President Trump on Thursday appeared to suggest that his immediate predecessor’s Russia policy resulted in Russian’s invasion and annexation of Ukraine’s Crimean Peninsula in 2014.
Crimea was TAKEN by Russia during the Obama Administration. Was Obama too soft on Russia?— Donald J. Trump (@realDonaldTrump) February 15, 2017
As a candidate, Donald Trump suggested he would recognize the annexation—a position his spokesman, Sean Spicer, contradicted Tuesday when he said Trump “expects the Russian government to … return Crimea.” But leaving aside confusion about the current administration’s Russia policy, is Trump right about the previous one’s?
There are two parallel narratives here: one political; the other historical.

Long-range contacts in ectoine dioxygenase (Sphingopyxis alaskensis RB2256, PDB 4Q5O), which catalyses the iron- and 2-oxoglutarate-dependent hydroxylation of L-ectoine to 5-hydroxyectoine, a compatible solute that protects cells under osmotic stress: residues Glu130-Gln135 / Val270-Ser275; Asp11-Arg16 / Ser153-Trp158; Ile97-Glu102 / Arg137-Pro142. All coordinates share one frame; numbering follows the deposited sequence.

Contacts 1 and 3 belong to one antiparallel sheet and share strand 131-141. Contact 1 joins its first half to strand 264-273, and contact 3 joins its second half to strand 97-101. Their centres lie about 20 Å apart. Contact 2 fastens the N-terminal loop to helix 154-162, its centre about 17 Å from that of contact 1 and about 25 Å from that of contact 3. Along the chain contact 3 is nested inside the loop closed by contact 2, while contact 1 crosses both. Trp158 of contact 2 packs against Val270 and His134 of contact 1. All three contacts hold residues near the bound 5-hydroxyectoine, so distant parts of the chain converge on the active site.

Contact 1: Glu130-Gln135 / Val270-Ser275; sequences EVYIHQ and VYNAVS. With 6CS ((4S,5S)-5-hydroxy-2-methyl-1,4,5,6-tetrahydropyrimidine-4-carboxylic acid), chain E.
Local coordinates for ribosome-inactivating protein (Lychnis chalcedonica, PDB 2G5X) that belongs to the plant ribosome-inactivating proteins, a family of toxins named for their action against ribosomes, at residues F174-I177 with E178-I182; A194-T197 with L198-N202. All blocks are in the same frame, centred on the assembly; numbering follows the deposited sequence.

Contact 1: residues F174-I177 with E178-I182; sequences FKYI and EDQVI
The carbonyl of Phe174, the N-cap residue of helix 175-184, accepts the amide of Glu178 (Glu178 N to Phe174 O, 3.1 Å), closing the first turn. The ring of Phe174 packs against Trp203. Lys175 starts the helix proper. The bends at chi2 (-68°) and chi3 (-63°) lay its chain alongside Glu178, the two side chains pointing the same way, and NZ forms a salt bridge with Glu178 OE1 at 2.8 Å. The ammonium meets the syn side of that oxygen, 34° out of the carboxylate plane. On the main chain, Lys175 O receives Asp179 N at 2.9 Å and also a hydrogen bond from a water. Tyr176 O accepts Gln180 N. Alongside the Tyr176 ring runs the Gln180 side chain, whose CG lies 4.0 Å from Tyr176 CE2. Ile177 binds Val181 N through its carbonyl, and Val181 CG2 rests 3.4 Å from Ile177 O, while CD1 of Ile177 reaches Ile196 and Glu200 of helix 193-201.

First, the political: In 2012, Mitt Romney, who at the time was seeking the presidency, called Russia the United States’s Number 1 “geopolitical foe.” He was roundly mocked for his assessment, including by President Obama, who was then seeking re-election. Just three years earlier, the Obama administration famously “reset” U.S. relations with Russia that had been damaged by Moscow’s conflict with the former Soviet republic of Georgia. As part of this initiative, Secretary of State Hillary Clinton presented her Russian counterpart, Sergei Lavrov, with what was intended to be a “reset” button. A translation error rendered the Russian word on the button “overload” instead—a term perhaps more reflective of the turn U.S.-Russian relations took in subsequent years.